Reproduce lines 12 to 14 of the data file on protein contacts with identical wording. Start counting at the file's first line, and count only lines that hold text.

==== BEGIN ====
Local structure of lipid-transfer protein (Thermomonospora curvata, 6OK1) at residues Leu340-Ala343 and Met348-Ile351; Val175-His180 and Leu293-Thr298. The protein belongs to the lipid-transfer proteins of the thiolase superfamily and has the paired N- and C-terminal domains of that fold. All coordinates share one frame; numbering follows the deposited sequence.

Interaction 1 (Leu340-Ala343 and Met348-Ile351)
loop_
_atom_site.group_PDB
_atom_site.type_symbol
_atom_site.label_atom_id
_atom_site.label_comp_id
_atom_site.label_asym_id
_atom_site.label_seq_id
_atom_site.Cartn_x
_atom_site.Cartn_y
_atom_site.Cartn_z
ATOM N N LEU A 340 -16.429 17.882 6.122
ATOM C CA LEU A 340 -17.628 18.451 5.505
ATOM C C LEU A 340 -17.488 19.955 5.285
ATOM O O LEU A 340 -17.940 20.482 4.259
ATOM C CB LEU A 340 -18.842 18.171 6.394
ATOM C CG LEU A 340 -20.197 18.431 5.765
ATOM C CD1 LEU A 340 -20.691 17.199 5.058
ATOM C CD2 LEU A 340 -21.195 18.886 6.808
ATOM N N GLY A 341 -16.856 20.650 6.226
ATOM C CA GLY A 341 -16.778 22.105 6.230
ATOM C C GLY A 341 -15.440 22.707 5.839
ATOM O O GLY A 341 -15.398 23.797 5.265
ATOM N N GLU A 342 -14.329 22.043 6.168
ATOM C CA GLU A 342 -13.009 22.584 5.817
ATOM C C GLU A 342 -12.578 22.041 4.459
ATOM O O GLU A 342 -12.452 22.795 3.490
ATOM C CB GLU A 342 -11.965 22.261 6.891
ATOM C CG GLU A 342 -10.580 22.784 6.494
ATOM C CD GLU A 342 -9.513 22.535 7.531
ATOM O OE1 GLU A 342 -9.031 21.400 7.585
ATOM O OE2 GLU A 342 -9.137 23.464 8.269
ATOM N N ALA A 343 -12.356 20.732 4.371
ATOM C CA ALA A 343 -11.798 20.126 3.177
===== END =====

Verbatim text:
_atom_site.Cartn_z
ATOM N N LEU A 340 -16.429 17.882 6.122
ATOM C CA LEU A 340 -17.628 18.451 5.505